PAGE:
The world of the financial advisor is not often thought of as “literary.” But financial services professionals have appeared as characters in more novels than you might think.
So, if you’re looking for something a little more riveting than a financial report, these financial services-related mysteries have lessons you can use:
1. Dick Francis’s Gamble by Felix Francis (2011)
Nicholas “Foxy” Foxton’s world is turned upside-down when his friend and fellow financial advisor at Lyall & Black is shot dead in front of 60,000 people at the Grand National Races. As Foxton looks deeper into his friend’s death, he begins to question who his friend really was and whether he can trust his employer.
Lesson for advisors: Make sure your firm and partners share your business ethics.
2. Middle Man: A Broker’s Tale by John Guy (2010)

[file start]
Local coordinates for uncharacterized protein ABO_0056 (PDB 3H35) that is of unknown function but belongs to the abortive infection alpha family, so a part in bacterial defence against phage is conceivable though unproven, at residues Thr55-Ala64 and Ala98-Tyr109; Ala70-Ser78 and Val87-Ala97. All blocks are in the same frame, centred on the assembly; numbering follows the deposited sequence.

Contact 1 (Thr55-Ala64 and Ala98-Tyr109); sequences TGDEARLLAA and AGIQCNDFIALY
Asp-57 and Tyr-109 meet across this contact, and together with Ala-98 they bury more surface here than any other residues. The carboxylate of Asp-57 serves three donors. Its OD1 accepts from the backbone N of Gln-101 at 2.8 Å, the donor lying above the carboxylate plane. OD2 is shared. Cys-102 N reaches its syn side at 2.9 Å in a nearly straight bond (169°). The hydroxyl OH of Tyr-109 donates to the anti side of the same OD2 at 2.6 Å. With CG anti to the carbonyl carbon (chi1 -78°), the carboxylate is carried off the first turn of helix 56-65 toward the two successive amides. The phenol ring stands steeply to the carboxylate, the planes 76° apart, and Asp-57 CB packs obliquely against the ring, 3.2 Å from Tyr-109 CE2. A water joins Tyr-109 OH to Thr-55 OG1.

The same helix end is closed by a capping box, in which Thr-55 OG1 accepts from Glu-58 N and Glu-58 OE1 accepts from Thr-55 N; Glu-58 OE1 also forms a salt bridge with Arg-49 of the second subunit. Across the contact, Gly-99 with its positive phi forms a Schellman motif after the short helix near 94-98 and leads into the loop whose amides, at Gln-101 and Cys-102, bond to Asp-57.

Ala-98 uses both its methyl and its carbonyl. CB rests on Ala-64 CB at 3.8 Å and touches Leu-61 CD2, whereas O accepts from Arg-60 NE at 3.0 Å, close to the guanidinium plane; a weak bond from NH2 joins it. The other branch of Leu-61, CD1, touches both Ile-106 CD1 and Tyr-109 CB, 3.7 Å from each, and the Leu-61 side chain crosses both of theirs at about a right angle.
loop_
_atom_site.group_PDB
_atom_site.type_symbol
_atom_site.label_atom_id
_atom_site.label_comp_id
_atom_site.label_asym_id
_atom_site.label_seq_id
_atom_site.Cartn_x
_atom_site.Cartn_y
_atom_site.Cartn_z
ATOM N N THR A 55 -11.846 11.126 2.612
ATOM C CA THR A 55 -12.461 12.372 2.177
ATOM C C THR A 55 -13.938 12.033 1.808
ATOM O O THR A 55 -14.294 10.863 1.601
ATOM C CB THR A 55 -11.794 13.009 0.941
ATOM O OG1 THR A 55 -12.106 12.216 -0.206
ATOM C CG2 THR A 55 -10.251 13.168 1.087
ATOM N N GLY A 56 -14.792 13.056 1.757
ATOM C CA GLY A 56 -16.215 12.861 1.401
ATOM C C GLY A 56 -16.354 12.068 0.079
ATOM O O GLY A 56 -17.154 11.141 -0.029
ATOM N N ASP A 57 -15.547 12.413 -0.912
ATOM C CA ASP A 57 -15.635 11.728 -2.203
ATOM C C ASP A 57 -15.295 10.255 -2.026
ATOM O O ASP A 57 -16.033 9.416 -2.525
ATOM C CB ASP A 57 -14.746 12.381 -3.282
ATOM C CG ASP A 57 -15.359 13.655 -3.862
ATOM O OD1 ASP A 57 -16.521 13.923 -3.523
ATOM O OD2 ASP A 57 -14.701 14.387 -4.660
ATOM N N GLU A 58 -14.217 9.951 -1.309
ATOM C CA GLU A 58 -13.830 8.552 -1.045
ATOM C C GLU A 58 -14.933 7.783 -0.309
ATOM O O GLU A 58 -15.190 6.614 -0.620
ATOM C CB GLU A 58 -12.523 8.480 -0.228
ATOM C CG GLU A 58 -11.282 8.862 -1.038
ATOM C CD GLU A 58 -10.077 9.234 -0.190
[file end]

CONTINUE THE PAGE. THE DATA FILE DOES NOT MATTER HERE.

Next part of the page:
Jack Chap is a financial professional who likes life in the “middle ground” — orderly and stable. As circumstances push Chap away from his comfort zone, his life begins to break down. Could such an even-tempered person really commit murder?
Lesson for advisors: Dig below the surface in getting to know your clients.
3. A Killing on Wall Street: An Investment Mystery by Derrick Niederman (2000)
Cliff Cavanaugh, a day trader and former investment analyst, is trying to solve the murder of portfolio manager Kyle Hooperman. The search for the killer quickly takes him down a road of questionable IPOs — while giving readers a rundown on investment basics.
Lesson for advisors: Always perform due diligence before recommending a new product.
4. Need You Now by James Grippando (coming in 2012)
In this upcoming novel, a young financial advisor and his girlfriend discover a conspiracy that goes much further than Wall Street.
Lesson for advisors: Work with a team for best results.
5. Safe Harbor by Rosemary McCracken (coming in 2012)
A frightened woman barges into financial advisor Pat Tierney’s office with a shocking request: Look after my boy; he’s your late husband’s son. The next day the woman is murdered and police say the seven-year-old may be the killer’s next target.
Lesson for advisors: Be wary of “walk-ins” who come without a referral.